In so holding, I am not unmindful of countervailing considerations. It is vitally important that social workers retain their independence in deciding whether to remove children from potentially abusive environments. In fact, Pennsylvania, recognizing that children facing immediate risk of abuse are in need of emergency intervention, has explicitly authorized social workers, in conjunction with the police, to remove children from situations of imminent danger. See supra note 2.
Nonetheless, absolute immunity remains "the rare exception" to the rule of qualified immunity. Meyers, 812 F.2d at 1158; see also Butz, 438 U.S. at 478 (absolute, rather than qualified immunity is available only in "those exceptional situations where it is demonstrated that absolute immunity is essential for the conduct of the public business"). I am not persuaded that a social worker's inability to be "absolutely certain" about emergency decisions is sufficient ground for departing from this general presumption. Mazor, 637 F. Supp. at 334. Qualified immunity confers adequate protection for officials who make "mere mistakes in judgment." Butz, 438 U.S. at 507. Only when an official violates clearly established rights of which the official should have been aware is the official subject to a federal damages action under the qualified immunity standard.
2. Qualified Immunity
The remaining question with respect to Mr. Mason is whether the plaintiffs have alleged a violation of a clearly established right of which Mr. Mason should have been aware. The plaintiffs base their claims on the Fourteenth Amendment, alleging violations of both procedural and substantive due process.
Procedural Due Process
To state a procedural due process claim against Mr. Mason, plaintiffs must allege that he deprived them of a constitutionally protected liberty or property interest without the benefit of constitutionally required procedures. Mathews v. Eldridge, 424 U.S. 319, 47 L. Ed. 2d 18, 96 S. Ct. 893 (1976). In deciding what process is due, courts are to weigh the incremental value of additional procedures against their costs. Although persons may ordinarily expect an opportunity to be heard prior to an adverse governmental decision regarding a substantial interest, post-deprivation process is appropriate where countervailing state interests are of an unquestionably strong nature and pre-deprivation process would insufficiently protect those countervailing interests. See, e.g., Mackey v. Montrym, 443 U.S. 1, 61 L. Ed. 2d 321, 99 S. Ct. 2612 (1979).
Plaintiffs do not seem to argue that the procedural safeguards afforded by the statutory authority under which Mr. Mason operated, 42 Pa.C.S.A. § 6301 et seq., are constitutionally inadequate. Indeed, it seems clear that the post-deprivation process contemplated by the statute -- a hearing within seventy-two hours of a child's removal from her family's custody -- affects a constitutionally-sufficient balance of the strong interest of parents in the custody of their children and the risk of erroneous interference with that custody, on the one hand, and the state's interest in protecting minors from a potentially abusive environment, on the other. See, e.g., In Re Scott County Master Docket, 672 F. Supp. 1152, 1169-70 (D. Minn. 1987) (stating that "in a child removal context, post-deprivation remedies may be particularly appropriate"); see also Fitzgerald v. Williamson, 787 F.2d 403, 408 (8th Cir. 1986) (finding that defendants' failure to provide parents with a hearing prior to reducing visits with their child did not violate procedural due process given the availability of post-deprivation process).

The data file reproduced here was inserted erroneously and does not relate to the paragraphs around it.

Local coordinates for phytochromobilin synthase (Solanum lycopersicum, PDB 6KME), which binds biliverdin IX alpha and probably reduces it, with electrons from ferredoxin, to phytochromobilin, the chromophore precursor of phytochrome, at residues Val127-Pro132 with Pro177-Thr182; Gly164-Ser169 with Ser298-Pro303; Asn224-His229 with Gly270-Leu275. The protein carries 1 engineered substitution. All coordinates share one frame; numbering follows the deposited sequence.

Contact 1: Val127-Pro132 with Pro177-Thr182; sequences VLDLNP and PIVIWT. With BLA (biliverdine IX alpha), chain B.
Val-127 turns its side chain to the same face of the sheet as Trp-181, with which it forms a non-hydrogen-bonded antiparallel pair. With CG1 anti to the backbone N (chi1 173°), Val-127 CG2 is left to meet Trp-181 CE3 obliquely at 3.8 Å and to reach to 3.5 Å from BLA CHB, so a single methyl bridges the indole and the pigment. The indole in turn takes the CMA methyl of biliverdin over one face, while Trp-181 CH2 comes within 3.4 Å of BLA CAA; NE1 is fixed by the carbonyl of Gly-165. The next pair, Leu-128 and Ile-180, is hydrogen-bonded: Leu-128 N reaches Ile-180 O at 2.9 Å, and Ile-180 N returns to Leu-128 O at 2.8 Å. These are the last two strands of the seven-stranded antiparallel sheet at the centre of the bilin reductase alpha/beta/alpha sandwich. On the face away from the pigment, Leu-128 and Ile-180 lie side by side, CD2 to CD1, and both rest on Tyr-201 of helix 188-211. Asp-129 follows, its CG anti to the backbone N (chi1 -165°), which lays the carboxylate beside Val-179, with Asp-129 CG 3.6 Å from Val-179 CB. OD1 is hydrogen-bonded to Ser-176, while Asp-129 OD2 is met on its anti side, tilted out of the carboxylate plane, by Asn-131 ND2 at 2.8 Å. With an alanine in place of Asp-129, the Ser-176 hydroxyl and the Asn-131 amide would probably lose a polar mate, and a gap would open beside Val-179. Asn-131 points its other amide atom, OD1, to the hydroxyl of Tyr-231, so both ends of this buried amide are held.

Plaintiffs' procedural due process claim seems to turn on Mr. Mason's alleged failure to inform the Court of Common Pleas of plaintiffs' request for a continuance. Plaintiffs argue that Mr. Mason should have presented the continuance request at the April 16, 1987 hearing, which was held the day after Nancy was removed from her family. This claim lacks merit. Procedural due process does not require a social worker to serve as an advocate on behalf of parents suspected of child abuse. Procedural due process is satisfied by the " opportunity to be heard 'at a meaningful time and in a meaningful manner.'" Mathews, 424 U.S. at 333 (quoting Armstrong v. Manzo, 380 U.S. 545, 552, 14 L. Ed. 2d 62, 85 S. Ct. 1187 (1965)) (emphasis added). Plaintiffs had an obligation to make full use of their opportunity to be heard following the removal of Nancy from their custody. If, as they allege, they were not able to attend the hearing provided for their benefit, they alone had the responsibility of communicating their difficulty.
To hold otherwise would place an onerous time burden on social welfare agencies. On the one hand, they would be obligated, as they are in any event, to ensure that a hearing is held sufficiently soon after a child's removal to comport with due process. On the other, they would be obligated to ensure that the hearing is not held too soon after the removal to inconvenience the parents, or they would then incur the additional responsibility of explaining the parents' absence. The requirements of procedural due process do not impose such a burden.
Accordingly, plaintiffs have not stated a procedural due process claim against Mr. Mason.
Substantive Due Process